10 things I learnt swimming the length of Britain

After spending 130 days swimming the 900 miles from Land’s End to John O’Groats, adventurer Sean Conway has a few tips for anyone crazy enough to repeat his record-breaking feat


1. You can swim for four-and-a-half months with no previous sea swimming experience… but I don’t recommend it!

I hadn’t swum in the sea before I started my quest – not even once – and those first few weeks were really hard. I was constantly battling with my style and trying to figure out where to put my arms during each stroke. I wish I had trained more.

2. When you swim from Wales to Ireland, make sure you check for tornadoes.

Seriously. During a four-day crossing from St Davids to Rosslare and just 10 miles from Irish soil my skipper announced that I had to abandon the session and make for cover because a tornado was going to hit Ireland. I couldn’t believe my luck. We then spent four days sitting out the storm before heading back to finish the crossing.

3. You’ll learn to love fish.

Fishing became a huge part of the expedition: fresh food, omega oils and good proteins were vital for me and my support team. Plus it gave the crew something to do while rolling beside a swimmer at two knots.

I was surprised how many we caught – our record was 38 in a day, though we threw most back into the sea and just kept six for a fish pie. There’s nothing better than eating a fish you’ve caught literally a few minutes before – it tastes so good!

4. Dolphins are very inquisitive.

I used to wonder whether I’d ever get the chance to swim with seals and dolphins, and that dream was fulfilled as soon as I set off from Land’s End when a pod of 10 or so dolphins swam right past me. For the next few months we’d see them every few days as they came to see what was happening. It was strangely comforting to have them near me.


5. Get a big boat.

Although I loved Friday (the name of the support yacht I bought on eBay), she really made things interesting for daily life. She was 26ft long, constantly leaking and had no running water or shower: living conditions were pretty difficult.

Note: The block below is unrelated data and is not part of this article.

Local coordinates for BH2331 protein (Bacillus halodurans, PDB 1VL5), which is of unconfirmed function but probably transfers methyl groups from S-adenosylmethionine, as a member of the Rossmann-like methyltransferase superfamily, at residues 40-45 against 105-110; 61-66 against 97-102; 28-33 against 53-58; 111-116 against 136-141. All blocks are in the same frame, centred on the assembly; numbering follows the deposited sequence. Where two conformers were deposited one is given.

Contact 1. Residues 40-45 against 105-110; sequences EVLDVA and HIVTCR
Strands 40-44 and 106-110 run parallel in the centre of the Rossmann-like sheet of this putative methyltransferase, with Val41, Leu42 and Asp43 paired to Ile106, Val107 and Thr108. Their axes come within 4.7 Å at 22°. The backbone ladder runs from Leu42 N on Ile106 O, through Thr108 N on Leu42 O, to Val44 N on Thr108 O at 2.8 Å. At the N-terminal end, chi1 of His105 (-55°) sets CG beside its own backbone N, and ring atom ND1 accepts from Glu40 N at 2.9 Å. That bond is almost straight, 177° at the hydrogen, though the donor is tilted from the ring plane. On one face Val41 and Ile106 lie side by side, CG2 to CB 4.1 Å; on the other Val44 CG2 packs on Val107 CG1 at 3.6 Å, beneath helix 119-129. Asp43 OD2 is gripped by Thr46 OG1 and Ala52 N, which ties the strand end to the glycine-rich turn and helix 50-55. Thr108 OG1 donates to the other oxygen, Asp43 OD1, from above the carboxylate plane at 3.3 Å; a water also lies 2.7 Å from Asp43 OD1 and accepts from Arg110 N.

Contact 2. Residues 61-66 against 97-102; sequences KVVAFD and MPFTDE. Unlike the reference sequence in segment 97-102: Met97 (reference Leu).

The crew never once complained but things would have been a lot easier if I had somehow managed to beg, borrow or steal a bigger boat.

6. When your toes start to swell and go black, see a doctor.

Due to being in cold water for such long periods and with virtually no blood going to my feet, my toes started to go black, but I was too worried to see a doctor in case he gave me bad news. After
a week I decided I should probably get it checked out. Luckily it wasn’t serious – yet – but could have been if I had let it go on for too long.

7.  People who survive in, on, or off the sea are very, very cool.

I never knew anything about fishermen, coastguards, sailors or anyone else who makes a living from the sea. It was a real pleasure getting to know them all as I made my way around the coast. They have some pretty amazing stories and there is one thing they all have in common: they as are hard as nails.

8. Don’t listen to the naysayers.

I’ve never experienced as much negativity about a goal as I did with that swim. I was told I’d die, get eaten by a killer whale or get sucked to Australia in a whirlpool. One gentleman in Scotland even wanted to come out in his boat to physically stop me swimming through a certain narrowing – he was convinced I’d die if I attempted it. It ended up being one of the easiest sections.

People’s natural instinct is often ‘no’, but often it has no substance to it. Do your research, train hard and don’t let negativity with no substance affect the decisions you make in life.

Sean-Conway JOG sign

9. We are all a lot physically and mentally stronger than we think we are.

If I can complete one of the longest sea swims in history with no sea swimming experience then everyone can do all the creative, ambitious ideas they keep in the depths of their mind. Push the bar up. You’ll surprise yourself.

10. Pee does not stop jellyfish stings.
However, growing a beard does stop jellyfish tentacles from stinging your face.

Sean’s book, Hell and High Water, is out now and published by Ebury Press; £10.99

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